Dr. Leigh Ann DeLyser has spent her career building the K-12 computer science (CS) field. As a managing partner of CSforALL (csforall.org), she oversees programs and strategic planning and supervises research to build support for high quality CS education at all levels.
Sarah T. Dunton is the Director of Expanding Computing Education Pathways (ECEP) Alliance, a National Science Foundation Broadening Participation in Computing Alliance. Sarah holds a degree in Women’s Studies and a M.Ed. in Teacher & Curriculum Studies with a concentration in Learning, Media & Technology from the University of Massachusetts Amherst.
Mary Fairchild brings 15 years of experience in the technology industry, working for companies like Microsoft, aQuantive and now recently F5 Networks, where she led data driven and evidence based practices. She consults with companies looking to build their diversity strategy, utilizing academic research, statistical analysis, and program evaluation techniques. In her current role as Transformation Manager, Mary works across the organization to build the workplace and the workforce of tomorrow.
Jocelyn Garibay is a Program Director at Code2040. At Code2040 Jocelyn has worked across 70 tech companies delivering trainings and consulting around navigating bias, sitting in productive and hard conversations about race, and managing with a racial equity lens.
Dr. Mark Guzdial is a Professor of Electrical Engineering and Computer Science in the College of Engineering and a Professor of Information in the School of Information at the University of Michigan. His books on Media Computation teach programming through creating and manipulating digital media. Media Computation has had a significant impact on retention at adopting institutions. He was the original developer of "Swiki," the first wiki designed for educational use.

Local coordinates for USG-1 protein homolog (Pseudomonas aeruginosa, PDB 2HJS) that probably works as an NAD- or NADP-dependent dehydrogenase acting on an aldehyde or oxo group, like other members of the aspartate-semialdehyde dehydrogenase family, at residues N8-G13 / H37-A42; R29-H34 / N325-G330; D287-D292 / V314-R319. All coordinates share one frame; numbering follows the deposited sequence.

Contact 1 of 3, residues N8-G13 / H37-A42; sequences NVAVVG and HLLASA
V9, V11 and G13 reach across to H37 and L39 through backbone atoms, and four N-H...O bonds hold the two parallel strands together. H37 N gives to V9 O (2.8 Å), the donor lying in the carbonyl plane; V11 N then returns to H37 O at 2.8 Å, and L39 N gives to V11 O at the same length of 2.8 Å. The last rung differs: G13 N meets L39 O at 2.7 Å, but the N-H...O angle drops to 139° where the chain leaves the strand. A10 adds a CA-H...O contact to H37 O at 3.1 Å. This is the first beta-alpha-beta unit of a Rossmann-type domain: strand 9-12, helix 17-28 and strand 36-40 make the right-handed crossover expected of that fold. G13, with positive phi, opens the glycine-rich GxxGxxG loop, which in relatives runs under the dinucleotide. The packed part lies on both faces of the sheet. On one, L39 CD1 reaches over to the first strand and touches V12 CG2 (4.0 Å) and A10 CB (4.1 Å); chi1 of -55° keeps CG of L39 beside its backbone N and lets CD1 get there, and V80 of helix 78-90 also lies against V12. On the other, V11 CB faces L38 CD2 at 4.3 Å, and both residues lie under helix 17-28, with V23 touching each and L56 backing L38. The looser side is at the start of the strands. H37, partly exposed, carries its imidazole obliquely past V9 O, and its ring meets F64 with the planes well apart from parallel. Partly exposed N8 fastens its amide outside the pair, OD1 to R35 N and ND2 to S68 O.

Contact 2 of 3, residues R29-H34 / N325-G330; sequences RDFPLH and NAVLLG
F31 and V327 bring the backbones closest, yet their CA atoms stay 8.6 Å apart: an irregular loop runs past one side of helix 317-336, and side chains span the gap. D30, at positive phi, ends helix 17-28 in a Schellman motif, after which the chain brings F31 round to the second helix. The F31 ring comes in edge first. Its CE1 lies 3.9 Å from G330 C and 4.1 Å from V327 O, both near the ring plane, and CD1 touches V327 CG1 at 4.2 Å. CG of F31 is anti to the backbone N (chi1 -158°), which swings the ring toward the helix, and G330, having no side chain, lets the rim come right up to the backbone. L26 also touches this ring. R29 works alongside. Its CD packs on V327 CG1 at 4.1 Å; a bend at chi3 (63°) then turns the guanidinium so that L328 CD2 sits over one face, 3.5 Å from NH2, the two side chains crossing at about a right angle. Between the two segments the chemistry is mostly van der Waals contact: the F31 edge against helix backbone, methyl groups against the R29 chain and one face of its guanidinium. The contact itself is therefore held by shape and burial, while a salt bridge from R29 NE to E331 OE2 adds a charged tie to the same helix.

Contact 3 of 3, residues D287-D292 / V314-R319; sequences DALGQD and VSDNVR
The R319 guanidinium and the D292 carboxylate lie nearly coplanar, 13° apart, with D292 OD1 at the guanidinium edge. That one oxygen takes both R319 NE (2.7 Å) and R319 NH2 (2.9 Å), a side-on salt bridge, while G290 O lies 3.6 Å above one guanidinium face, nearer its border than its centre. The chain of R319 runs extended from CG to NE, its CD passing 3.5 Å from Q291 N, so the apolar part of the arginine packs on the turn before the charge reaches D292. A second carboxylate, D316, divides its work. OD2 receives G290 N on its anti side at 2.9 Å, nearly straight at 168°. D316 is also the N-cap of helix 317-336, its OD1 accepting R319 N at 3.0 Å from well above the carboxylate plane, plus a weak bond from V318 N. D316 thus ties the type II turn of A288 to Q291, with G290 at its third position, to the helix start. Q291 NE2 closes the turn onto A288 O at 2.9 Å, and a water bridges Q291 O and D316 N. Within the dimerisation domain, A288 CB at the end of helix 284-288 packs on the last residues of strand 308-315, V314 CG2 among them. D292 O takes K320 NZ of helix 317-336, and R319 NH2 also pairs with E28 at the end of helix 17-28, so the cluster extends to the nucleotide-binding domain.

Sneha Veeragoudar Harrell, Ph.D., is a Research Scientist at the Massachusetts Institute of Technology (MIT) whose research fosters transformative computer-based learning experiences for youth under-represented in STEM disciplines. Her research seeks to catalyze youth excitement about computing as a means of empowerment, problem solving, and self-expression. She currently serves as the learning sciences expert on an NSF funded project investigating relations between virtual and physical world social identities in computer science learning.